By that time McCartney’s group had released their psychedelic album Sgt Pepper’s Lonely Hearts Club Band to universal acclaim. At Christmas the same year Jagger’s group put out their own hallucinogenic record, Their Satanic Majesties Request, to derision of an almost equal measure. The cover of the former contains the message “welcome the Rolling Stones”, while the cover of the latter has pictures of all four Beatles hidden in it. Both pictures feature the bands in fancy dress and were taken by the same photographer. This was when you could put the whole of Swinging London in a room and still have space to swing a cat.

By the time the new decade had begun, the Beatles had gone their separate ways and the Rolling Stones had gone professional, embracing the new world of massive amplification, huge venues and audiences of young adults. This was a world the Beatles were never to know, though they did all have huge solo success, which evades the members of the Stones to this day.

When provoked by journalists, who never tired of trying to stir up the rivalry between the two institutions, both could be bitchy in the way that pop groups never grow out of, particularly when the spokesperson was one of the less measured members. In the 1970 interview in which he irritated the whole universe, Lennon said he liked “Honky Tonk Women” but couldn’t take Jagger seriously what with his “fag dancing”. Decades later, Keith Richards announced that Sgt Pepper was “a mish-mash of rubbish”, which proved how sore he remained about the reviews of Their Satanic Majesties.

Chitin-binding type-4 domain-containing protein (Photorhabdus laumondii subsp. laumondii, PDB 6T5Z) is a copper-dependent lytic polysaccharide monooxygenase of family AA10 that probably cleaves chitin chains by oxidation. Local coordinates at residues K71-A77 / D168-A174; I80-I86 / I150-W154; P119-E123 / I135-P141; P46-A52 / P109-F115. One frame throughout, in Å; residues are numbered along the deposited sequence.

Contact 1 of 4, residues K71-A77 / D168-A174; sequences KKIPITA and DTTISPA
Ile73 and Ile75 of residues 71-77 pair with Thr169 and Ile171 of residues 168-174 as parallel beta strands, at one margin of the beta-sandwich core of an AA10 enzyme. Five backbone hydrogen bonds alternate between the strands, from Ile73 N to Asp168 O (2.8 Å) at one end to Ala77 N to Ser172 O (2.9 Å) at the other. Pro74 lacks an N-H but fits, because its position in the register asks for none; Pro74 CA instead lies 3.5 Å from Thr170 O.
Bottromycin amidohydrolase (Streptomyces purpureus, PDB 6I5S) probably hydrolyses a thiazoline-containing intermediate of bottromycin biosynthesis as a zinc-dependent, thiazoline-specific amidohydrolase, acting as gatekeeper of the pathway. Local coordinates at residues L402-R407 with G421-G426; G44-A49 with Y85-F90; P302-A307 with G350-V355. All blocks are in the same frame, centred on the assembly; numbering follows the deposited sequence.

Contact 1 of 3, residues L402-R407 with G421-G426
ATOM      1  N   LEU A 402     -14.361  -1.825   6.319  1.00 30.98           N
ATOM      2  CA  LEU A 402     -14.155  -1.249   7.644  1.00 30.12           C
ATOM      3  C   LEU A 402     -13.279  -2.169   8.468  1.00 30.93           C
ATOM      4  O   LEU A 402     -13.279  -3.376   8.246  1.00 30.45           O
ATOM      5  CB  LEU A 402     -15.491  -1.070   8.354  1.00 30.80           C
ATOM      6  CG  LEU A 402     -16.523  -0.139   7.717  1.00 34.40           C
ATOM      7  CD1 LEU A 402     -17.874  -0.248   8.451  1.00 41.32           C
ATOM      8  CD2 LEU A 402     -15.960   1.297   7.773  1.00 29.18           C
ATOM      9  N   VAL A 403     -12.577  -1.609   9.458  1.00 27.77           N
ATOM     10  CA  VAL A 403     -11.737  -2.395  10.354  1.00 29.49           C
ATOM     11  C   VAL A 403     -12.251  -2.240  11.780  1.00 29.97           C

The more diplomatic members, on the other hand, preferred to go in for the very faintest of praise. McCartney recently told the New Yorker that when all was said and done the Rolling Stones were essentially a blues covers band. We might know what he meant, but that was a singularly uncharitable way of putting it. Every salvo the two have aimed at each other across the years has been payback for some slight apparently delivered decades before. At its root is the Stones’ resentment that the Beatles are regarded with greater awe than ever, and McCartney’s feeling that the Stones are the only people left in the world who still underestimate his old group.